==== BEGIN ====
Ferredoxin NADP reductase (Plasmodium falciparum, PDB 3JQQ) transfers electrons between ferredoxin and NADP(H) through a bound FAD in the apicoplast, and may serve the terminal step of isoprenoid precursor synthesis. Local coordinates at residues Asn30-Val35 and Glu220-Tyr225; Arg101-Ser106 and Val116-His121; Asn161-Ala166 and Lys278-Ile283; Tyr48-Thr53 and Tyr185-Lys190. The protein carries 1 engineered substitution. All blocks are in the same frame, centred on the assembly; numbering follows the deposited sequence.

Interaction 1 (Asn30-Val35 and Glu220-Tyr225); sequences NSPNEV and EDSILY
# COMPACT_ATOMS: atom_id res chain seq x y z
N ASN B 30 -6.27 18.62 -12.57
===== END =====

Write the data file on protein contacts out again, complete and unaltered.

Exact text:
Ferredoxin NADP reductase (Plasmodium falciparum, PDB 3JQQ) transfers electrons between ferredoxin and NADP(H) through a bound FAD in the apicoplast, and may serve the terminal step of isoprenoid precursor synthesis. Local coordinates at residues Asn30-Val35 and Glu220-Tyr225; Arg101-Ser106 and Val116-His121; Asn161-Ala166 and Lys278-Ile283; Tyr48-Thr53 and Tyr185-Lys190. The protein carries 1 engineered substitution. All blocks are in the same frame, centred on the assembly; numbering follows the deposited sequence.

Interaction 1 (Asn30-Val35 and Glu220-Tyr225); sequences NSPNEV and EDSILY
# COMPACT_ATOMS: atom_id res chain seq x y z
N ASN B 30 -6.27 18.62 -12.57